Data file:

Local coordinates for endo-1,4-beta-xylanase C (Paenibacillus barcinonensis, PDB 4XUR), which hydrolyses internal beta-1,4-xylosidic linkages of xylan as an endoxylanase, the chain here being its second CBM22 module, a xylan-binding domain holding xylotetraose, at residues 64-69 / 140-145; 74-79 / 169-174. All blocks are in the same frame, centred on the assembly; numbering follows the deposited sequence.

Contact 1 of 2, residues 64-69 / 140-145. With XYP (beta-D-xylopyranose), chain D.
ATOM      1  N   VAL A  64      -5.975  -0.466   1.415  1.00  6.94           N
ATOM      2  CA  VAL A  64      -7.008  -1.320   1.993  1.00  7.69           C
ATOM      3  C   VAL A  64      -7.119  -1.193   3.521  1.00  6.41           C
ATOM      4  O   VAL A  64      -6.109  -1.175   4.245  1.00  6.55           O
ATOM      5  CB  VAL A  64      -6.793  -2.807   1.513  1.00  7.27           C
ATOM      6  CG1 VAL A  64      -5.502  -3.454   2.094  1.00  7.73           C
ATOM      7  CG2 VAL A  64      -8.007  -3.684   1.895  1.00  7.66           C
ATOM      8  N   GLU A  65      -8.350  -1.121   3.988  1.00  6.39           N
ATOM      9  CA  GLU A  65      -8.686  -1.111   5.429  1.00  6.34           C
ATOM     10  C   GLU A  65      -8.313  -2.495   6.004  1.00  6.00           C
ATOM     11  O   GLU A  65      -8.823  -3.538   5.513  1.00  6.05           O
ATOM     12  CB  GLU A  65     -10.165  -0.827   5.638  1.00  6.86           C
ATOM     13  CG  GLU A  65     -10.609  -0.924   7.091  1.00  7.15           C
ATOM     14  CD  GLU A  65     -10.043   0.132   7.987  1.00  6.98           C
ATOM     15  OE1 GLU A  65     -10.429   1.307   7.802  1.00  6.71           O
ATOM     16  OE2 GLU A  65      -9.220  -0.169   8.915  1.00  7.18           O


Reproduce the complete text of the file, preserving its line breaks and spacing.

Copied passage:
Local coordinates for endo-1,4-beta-xylanase C (Paenibacillus barcinonensis, PDB 4XUR), which hydrolyses internal beta-1,4-xylosidic linkages of xylan as an endoxylanase, the chain here being its second CBM22 module, a xylan-binding domain holding xylotetraose, at residues 64-69 / 140-145; 74-79 / 169-174. All blocks are in the same frame, centred on the assembly; numbering follows the deposited sequence.

Contact 1 of 2, residues 64-69 / 140-145. With XYP (beta-D-xylopyranose), chain D.
ATOM      1  N   VAL A  64      -5.975  -0.466   1.415  1.00  6.94           N
ATOM      2  CA  VAL A  64      -7.008  -1.320   1.993  1.00  7.69           C
ATOM      3  C   VAL A  64      -7.119  -1.193   3.521  1.00  6.41           C
ATOM      4  O   VAL A  64      -6.109  -1.175   4.245  1.00  6.55           O
ATOM      5  CB  VAL A  64      -6.793  -2.807   1.513  1.00  7.27           C
ATOM      6  CG1 VAL A  64      -5.502  -3.454   2.094  1.00  7.73           C
ATOM      7  CG2 VAL A  64      -8.007  -3.684   1.895  1.00  7.66           C
ATOM      8  N   GLU A  65      -8.350  -1.121   3.988  1.00  6.39           N
ATOM      9  CA  GLU A  65      -8.686  -1.111   5.429  1.00  6.34           C
ATOM     10  C   GLU A  65      -8.313  -2.495   6.004  1.00  6.00           C
ATOM     11  O   GLU A  65      -8.823  -3.538   5.513  1.00  6.05           O
ATOM     12  CB  GLU A  65     -10.165  -0.827   5.638  1.00  6.86           C
ATOM     13  CG  GLU A  65     -10.609  -0.924   7.091  1.00  7.15           C
ATOM     14  CD  GLU A  65     -10.043   0.132   7.987  1.00  6.98           C
ATOM     15  OE1 GLU A  65     -10.429   1.307   7.802  1.00  6.71           O
ATOM     16  OE2 GLU A  65      -9.220  -0.169   8.915  1.00  7.18           O